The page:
The Affirm API
Affirm's SDK takes care of the hard work presenting pre-designed UI elements to the user, helping them log into their Affirm account without ever leaving your site, and it even handles the payment gateway webhooks for you, so long as you formatted your order data correctly.
This SDK also takes care of some of the scarier legal baggage that comes with loans and deferred payment systems. It does this by making sure users always have access to detailed information about their borrowing power directly from your site. It even renders a handy UI element that describes how much a product would cost in terms of monthly payments.
At the end of the process, they even have someone review your work to make sure you did it correctly and met all of the integration criteria. Having the peace of mind that they won't let you get sued for missing a tiny detail was a pleasant addition to the experience.
Although the SDK is a fine solution for the frontend, it doesn't solve any of the backend concerns. How do you mark an order while Affirm is processing the payment? When they're done, how will you know? If a customer wants a return, do they do that through Affirm or through your site? How do you store and synchronize all of this data? This is where having a plugin designed just for the software your site uses is key, and it was this element that was somewhat out of our reach.
Reviving Old Software
There were no officially supported plugins that would work with our client's site, just a beta community plugin that hadn't seen the light of day for over 4 years. Even if we wanted to make a new plugin from scratch, we still wouldn't be able to count on any support or upstream updates in the foreseeable future.
Knowing nothing else, it looked like the best solution would have been to just make a new plugin from scratch. However, this would have required building and debugging a handful of webhooks to keep the two services in sync. For example, whenever Affirm approved a shopper to take out a loan for their purchase, they would need to send a package of data to Bison Disc's site saying that the payment had gone through.
Building and debugging webhooks of this nature can be a tricky and time consuming job, and it had the potential to eat up a lot of time if we weren't careful.
Long Term Maintenance
Assuming that we could even build a working package, we would still have to stay alert for upstream changes to Affirm's API. Most 3rd party software vendors are good about supporting their old APIs in perpetuity, but it isn't always a guarantee.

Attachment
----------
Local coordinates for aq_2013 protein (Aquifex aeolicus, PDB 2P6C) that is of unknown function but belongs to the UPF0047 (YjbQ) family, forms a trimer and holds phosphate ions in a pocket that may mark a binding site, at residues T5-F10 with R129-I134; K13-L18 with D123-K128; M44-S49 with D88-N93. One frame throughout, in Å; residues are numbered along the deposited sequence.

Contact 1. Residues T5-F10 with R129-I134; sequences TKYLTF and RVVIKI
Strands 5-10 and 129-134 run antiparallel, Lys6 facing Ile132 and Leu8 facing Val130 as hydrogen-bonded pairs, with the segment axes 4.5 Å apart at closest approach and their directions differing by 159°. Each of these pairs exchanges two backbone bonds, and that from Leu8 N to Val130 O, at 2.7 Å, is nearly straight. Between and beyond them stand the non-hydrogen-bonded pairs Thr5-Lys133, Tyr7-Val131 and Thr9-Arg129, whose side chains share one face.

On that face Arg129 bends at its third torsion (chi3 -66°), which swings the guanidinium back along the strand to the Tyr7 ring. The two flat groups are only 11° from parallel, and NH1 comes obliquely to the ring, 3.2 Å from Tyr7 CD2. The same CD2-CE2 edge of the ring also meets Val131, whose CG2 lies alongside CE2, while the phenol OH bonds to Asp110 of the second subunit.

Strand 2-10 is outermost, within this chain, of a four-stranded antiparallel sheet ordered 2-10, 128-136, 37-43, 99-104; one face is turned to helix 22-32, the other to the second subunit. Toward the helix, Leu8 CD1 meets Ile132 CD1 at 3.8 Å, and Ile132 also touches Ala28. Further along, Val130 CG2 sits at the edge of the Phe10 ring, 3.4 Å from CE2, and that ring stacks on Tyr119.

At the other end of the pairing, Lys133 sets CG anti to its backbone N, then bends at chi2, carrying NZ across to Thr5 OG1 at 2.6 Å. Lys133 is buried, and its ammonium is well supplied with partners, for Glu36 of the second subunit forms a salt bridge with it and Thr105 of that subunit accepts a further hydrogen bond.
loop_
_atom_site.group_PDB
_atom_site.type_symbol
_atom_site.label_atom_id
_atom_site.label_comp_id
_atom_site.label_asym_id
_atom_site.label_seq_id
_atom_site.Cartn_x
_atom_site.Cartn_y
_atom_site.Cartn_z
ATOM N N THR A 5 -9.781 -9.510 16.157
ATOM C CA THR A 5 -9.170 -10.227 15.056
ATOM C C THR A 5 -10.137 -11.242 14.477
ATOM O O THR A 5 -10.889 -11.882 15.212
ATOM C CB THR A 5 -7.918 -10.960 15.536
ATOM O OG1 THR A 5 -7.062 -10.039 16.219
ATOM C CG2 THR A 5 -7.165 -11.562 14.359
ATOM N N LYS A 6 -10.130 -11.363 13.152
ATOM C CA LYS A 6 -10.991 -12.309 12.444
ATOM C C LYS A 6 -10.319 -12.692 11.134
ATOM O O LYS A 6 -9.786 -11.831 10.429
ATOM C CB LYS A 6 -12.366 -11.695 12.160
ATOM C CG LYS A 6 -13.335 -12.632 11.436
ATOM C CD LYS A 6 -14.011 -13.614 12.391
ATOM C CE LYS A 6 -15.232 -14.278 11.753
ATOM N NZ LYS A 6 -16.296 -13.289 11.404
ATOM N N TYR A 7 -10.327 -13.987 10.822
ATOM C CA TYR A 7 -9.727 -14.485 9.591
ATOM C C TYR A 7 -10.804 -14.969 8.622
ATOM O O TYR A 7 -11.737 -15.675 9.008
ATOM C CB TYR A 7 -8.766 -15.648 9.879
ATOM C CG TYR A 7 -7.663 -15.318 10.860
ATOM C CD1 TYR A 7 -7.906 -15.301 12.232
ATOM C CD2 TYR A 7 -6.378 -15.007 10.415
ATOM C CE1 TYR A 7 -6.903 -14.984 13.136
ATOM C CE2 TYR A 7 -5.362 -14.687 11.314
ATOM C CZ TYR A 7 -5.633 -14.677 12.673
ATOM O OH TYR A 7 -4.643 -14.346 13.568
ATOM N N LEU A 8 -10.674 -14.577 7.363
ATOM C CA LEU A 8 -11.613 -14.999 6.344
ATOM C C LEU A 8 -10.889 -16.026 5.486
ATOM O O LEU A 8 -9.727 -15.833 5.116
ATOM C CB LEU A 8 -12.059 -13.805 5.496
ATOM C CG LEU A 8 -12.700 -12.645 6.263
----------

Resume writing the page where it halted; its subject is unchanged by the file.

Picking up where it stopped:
If anything, this consideration made it all the more important to have a wide degree of control and understanding over whatever form our plugin took. If we had the luxury of using an official plugin that worked out of the box, we wouldn't really know what to do if Affirm introduced a breaking change to their service.
Integration With The Existing Software
The payment gateways already in-use on the site each had a very predictable workflow. They would handle updating the order status whenever a customer completed checkout, they provided backend reports and logging, and they each offered a suite of settings and options that admins could use to customize its behavior for their specific needs.
Regardless of how we decided to implement an Affirm plugin, these features were critical to ensure a uniform experience and ease of management.
All of the challenges that stood before us posed an interesting question: if we weren't going to get any of the perks of officially supported software anyway, why not just fork off the dead community version and make our own in-house plugin that suited our needs? Even if it was out of date, maybe we could repair the package to the point where it worked.
There was only one potential trade off: all of this proposed repair work came at the cost of time and energy. In short, I had to be sure that this solution would work, or risk throwing away too much time on a pipe dream.
To make sure our fears weren't unfounded, I took some time to read up on how Bison Disc's existing payment gateways worked. Then I took what I learned and compared it to the outdated Affirm plugin. All in all, I discovered the Affirm plugin was a good candidate for refactoring. It handled most of the work that we needed, and the parts that it didn't do were easy enough to implement that we could get it built well within the proposed budget.
Part of what tipped me off that this old Affirm plugin might fit our needs was the fact that the creators had based it off of the PayPal payment gateway: a plugin our team was already familiar with and used regularly. Given the fact that our team already had a strong background in that family of software, there was a strong body of evidence that getting up-to-speed with Affirm would be quick and easy.
In the end, the plugin I created was a fork of the community version with a handful of customizations that integrated it seamlessly into our more modern stack. This work involved coding up a few system hooks that handled updating order statuses, creating a few settings panels, and updating some deprecated function calls. I also discovered one or two database queries that weren't quite as efficient as they could be for stores with lots of orders, so I took the time to optimize them as a best practice.
Once the vendor-required inspection got the green light, we were able to deploy the completed feature. Not long after, Bison Disc started receiving some of its first purchases using Affirm.